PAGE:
After winning 95 games last year, and bringing back a team with three legitimate aces in its rotation and a lineup loaded with power — all under the direction of Craig Counsell, who some view as the best manager in baseball — the Milwaukee Brewers were a popular pick to repeat as champions of the National League Central.
With the annual trade deadline a week away, the Brewers were indeed leading the Central through Monday with a 53-44 record. And with an expanded playoff field creating a third wild-card spot in each league, Milwaukee could seemingly rest on its laurels and coast to the postseason.
They may not want to start hanging bunting just yet, and they could use some reinforcements if they want to reach October.
While there is no way to perfectly predict future results, run differential — a simple calculation of a team’s runs scored versus the runs it has allowed — has proven to be one of the more accurate measures of a team’s quality. And based on a formula originally developed by Bill James, in which run differential is used to create a team’s “expected” record, the Brewers should actually have been trailing the St. Louis Cardinals in the Central by four games, rather than leading them by two.
The competition is fairly wide open for the NL’s three wild cards as well, once you adjust for run differential. The Atlanta Braves, at 58-40 through Monday, held the top spot, and their expected record of 57-41 would have as well. But instead of the San Diego Padres holding second spot, and the Philadelphia Phillies having the third one, run differential indicates the order should have been Braves-Phillies-Brewers, with the Padres and the San Francisco Giants hot on Milwaukee’s trail, just a half – game out of the third spot.
The Brewers being vulnerable is not all that surprising.
Freddy Peralta, one of the team’s aces, has been on the injured list since May with a shoulder injury. Center fielder Lorenzo Cain was released after bottoming out following years of solid service. Shortstop Willy Adames, who boosted the team dramatically after a May trade last season, has regressed considerably. Third baseman Jace Peterson, who leads the team with 2.4 wins above replacement this season, recently hit the injured list.
Even Josh Hader, the team’s All-Star closer who was tied for the major league lead in saves through Monday, has struggled quite a bit in July, watching his ERA balloon from 1.05 on July 3 to 4.50. Opponents have been crushing the ball against him, resulting in an on-base plus slugging percentage of .722 that was 301 points worse than what he allowed last season.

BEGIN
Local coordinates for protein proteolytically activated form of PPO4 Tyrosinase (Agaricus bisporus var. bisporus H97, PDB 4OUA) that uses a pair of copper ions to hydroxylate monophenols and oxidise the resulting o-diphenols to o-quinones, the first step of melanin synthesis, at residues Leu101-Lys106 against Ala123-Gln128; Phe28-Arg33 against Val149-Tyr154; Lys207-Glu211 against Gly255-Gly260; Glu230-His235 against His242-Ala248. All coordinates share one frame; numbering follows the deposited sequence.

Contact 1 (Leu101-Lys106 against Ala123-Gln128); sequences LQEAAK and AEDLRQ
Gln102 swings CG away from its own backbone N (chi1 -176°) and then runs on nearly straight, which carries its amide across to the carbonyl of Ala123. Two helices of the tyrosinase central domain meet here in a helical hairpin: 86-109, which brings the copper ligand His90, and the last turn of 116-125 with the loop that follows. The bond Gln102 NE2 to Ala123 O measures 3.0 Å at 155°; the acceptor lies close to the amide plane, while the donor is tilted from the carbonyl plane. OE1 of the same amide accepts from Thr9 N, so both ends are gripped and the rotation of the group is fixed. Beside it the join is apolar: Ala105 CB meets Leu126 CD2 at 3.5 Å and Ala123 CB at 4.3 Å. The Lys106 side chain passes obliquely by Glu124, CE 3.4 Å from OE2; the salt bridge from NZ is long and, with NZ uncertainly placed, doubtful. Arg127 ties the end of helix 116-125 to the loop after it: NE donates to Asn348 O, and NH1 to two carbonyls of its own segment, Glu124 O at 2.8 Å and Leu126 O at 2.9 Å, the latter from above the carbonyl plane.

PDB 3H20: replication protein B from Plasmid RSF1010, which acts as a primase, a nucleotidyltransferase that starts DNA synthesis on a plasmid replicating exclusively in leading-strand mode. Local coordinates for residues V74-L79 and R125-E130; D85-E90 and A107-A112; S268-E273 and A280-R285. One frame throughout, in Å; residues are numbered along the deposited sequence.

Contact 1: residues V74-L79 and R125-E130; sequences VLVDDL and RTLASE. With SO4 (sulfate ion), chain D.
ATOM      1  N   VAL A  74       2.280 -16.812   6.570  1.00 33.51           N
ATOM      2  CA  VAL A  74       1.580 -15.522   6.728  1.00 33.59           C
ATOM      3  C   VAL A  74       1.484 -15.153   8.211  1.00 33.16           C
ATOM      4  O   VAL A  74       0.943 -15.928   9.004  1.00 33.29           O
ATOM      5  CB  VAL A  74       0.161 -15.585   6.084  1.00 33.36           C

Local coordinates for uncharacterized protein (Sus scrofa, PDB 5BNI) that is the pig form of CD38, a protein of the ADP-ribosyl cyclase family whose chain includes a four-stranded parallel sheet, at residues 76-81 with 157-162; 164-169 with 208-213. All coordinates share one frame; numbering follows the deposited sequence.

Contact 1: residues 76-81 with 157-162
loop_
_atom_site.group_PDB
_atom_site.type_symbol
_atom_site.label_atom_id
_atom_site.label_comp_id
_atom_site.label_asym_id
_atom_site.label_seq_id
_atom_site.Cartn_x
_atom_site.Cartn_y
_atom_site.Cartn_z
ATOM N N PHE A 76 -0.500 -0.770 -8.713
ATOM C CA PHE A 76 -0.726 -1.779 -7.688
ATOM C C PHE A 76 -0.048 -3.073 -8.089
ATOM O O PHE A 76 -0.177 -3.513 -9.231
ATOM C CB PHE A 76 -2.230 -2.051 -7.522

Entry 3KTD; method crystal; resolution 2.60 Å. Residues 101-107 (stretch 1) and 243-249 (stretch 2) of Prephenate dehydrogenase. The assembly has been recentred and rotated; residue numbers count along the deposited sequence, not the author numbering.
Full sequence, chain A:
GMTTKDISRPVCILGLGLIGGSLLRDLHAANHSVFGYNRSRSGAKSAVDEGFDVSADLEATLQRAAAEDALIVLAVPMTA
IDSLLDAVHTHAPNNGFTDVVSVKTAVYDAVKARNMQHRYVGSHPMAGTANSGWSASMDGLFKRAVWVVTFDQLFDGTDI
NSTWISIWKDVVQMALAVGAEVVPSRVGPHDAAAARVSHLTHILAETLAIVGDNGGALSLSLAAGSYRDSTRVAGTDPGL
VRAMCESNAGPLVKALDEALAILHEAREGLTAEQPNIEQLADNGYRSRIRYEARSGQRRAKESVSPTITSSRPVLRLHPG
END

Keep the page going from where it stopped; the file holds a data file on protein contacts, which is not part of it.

Considering that list of obstacles, the Brewers have done surprisingly well. Now the question is who they might be able to add at the deadline to hold off St. Louis, as well as the gaggle of wild-card contenders.
The jewel of this year’s trade options is outfielder Juan Soto. The Washington Nationals could look to trade Soto, a 23-year-old superstar who has two more years of team control after this one, after he recently turned down a $440 million contract extension. The price tag, though, would be extraordinary and would be likely to rule out any team that doesn’t have a stacked minor league system.
There are plenty of sellers out there, though, who won’t demand a haul like the one necessary for Soto. The Chicago Cubs will look to get some return for catcher Willson Contreras, a three-time All-Star who is eligible for free agency this off-season. Teams looking for a starting pitcher might approach the last-place Cincinnati Reds about Luis Castillo, or the hapless Oakland Athletics about Frankie Montas. And the surprising Baltimore Orioles, who have embraced their youth movement and have discovered something similar to legitimacy, may look to further stock their cupboards by offering up Trey Mancini, a veteran slugger with some positional versatility.
The Brewers could also stand pat, wait for Peralta and Peterson to get back from the injured list, expect Hader to right himself and wish for Adames to rediscover his second-half magic from a year ago.
But baseball is often a game of follow-the-leader, and 29 teams watched the Braves, who were trailing in their division at the deadline last year, make a few savvy trades and then race past the Mets on their way to a World Series title. So teams on the bubble this year are likely to be hoping to find their own Eddie Rosario or Jorge Soler.
If the Brewers want to hold off the Cardinals, they may want to get on the phone.